Function parameters are "val" not "var"?


#1

package testFunPass fun main(args : Array<String>){   println("in main")   test("a string")

}
fun test(in : String) {
  in = in + " here"
}

in is implicity declared as val according to the compiler in test()

How can I modify a parameter inside of the test function. I don’t want to modify them in the outter scope (unless I return it as a value) but I do want to change parameters inside of functions.
How do I pass them as var?

Thanks
Eric


Mutable Function Parameters
#2

package testFunPass

fun main(args : Array<String>){

  println(“in main”)

  test(“a string”)

}

fun test(x : String) {

  x = x + " here"

}

I realized I had used a keyword "in" but even with "x" the x is implied val

Eric


#3

I believe this is a recent change. Parameters are now always val and cannot be modified. I believe the thinking is to reduce confusion, in case anyone things that the original passed value is changed.


#4

It's a recent change indeed, details here: http://blog.jetbrains.com/kotlin/2013/02/kotlin-m5-1/


Kotlin Function Parameters As val
#5

As of M5.1, all parameters are val and cannot be modified. If you want a mutable, you have to declare it explicitly in the body of the function.

Unfortunately, there’s no such thing as “passing parameters as var”. The only way of passing parameters on the JVM/JS is by value (when you pass an object reference the value of the reference is passed).
Theoretically, we could implement C#-liek out-parameters by boxing values, but this is costly and largely pointless. Use data classes to return multiple values from a function.


#6

Thanks everyone.  I cut my teeth on FORTRAN in the late 60's and I guess I just think impertively and my native mode.

To take this to the next step, Objects passed into standalong functions are mutable and passed by ref.  I think that is good but I want to ask is that what is intended?


package testFunPass
class classy{
  public var a : Int = 1
}
fun main(args : Array<String>){
  var c = classy()
  println(“before test() {c.a}") &nbsp;&nbsp;test(c) &nbsp;&nbsp;println("after test() {c.a}”)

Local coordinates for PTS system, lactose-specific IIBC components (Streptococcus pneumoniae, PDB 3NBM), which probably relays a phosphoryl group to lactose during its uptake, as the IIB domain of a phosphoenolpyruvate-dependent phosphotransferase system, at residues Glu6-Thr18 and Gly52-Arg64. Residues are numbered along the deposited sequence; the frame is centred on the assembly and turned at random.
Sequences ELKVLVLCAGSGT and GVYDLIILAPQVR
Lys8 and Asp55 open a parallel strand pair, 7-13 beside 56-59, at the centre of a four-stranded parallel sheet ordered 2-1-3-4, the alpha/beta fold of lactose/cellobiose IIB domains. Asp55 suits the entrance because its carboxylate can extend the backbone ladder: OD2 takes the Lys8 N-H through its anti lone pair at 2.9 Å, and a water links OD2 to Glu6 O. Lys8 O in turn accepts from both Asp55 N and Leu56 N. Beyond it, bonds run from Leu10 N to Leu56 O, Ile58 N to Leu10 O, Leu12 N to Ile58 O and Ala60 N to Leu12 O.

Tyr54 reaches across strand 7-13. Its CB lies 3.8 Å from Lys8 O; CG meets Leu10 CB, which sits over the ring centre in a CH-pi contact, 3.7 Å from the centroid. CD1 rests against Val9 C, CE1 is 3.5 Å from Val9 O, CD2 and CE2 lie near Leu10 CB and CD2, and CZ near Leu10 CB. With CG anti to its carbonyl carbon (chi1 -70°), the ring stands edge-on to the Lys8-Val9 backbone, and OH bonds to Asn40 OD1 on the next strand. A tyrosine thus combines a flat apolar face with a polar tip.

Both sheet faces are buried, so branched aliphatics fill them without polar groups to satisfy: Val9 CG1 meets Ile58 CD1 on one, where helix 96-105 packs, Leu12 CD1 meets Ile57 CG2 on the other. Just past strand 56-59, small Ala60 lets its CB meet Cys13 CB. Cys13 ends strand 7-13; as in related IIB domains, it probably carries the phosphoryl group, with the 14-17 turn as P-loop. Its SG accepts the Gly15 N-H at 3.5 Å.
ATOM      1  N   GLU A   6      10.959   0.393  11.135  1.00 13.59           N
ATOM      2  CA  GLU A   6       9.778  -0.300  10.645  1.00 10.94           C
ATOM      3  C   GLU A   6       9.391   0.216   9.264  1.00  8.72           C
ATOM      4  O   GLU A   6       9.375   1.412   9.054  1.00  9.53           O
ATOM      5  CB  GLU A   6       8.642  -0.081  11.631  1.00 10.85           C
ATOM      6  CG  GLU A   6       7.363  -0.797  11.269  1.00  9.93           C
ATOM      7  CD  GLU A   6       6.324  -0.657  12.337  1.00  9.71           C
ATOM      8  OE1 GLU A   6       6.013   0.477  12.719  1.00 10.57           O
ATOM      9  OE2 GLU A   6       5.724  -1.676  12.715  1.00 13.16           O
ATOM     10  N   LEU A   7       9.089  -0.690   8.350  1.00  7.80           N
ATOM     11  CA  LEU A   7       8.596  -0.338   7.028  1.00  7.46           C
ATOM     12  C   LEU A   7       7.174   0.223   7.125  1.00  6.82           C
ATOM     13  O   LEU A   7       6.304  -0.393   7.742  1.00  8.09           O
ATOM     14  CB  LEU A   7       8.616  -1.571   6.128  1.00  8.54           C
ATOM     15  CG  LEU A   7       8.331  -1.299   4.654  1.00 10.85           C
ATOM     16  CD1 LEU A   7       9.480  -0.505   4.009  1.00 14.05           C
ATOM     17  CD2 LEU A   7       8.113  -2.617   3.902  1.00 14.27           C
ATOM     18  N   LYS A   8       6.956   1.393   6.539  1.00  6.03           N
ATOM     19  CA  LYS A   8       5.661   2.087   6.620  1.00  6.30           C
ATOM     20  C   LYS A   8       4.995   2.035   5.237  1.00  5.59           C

}
fun test(c : classy) {
  c.a = 2
  println(“inside test() ${c.a}”)
}


#7

This is as it should be because you modify a member of the referenced object.

``

before test() 1
inside test() 2
after test() 2


#8

This is intended.Only the reference itself is passed by value.


#9

There is a difference between passing a variable by value versus reference, and with modifying a parameter within a function. The concept does not need to be so highly coupled.

Getting right to the point, I would have opted for default behavior to be immutable function parameters with an optional ability to re-assign the parameter/variable within the body of the function (not allowing or expecting the changed value to be seen by the caller). val (default) and var could have served that purpose.

The primary reasoning is that it is very common and shows greater clarity (my opinion) when a parameter also serves as a count-down variable in a very short function. Introducing an extra local variable in such cases reduces clarity.

Swift 2.2 had a similar feature to what I describe, but deprecated it in 3. But in their case, they also had an inout decoration as the source of the potential coding misunderstandings and therefore the rationale for deprecating re-assignment of parameters.


#10

I too came over the same problem. The only break through is that the we need to pass the value of the arguments to the variables that’re declared inside the function, so that we can use them with other operations or apply operations on them.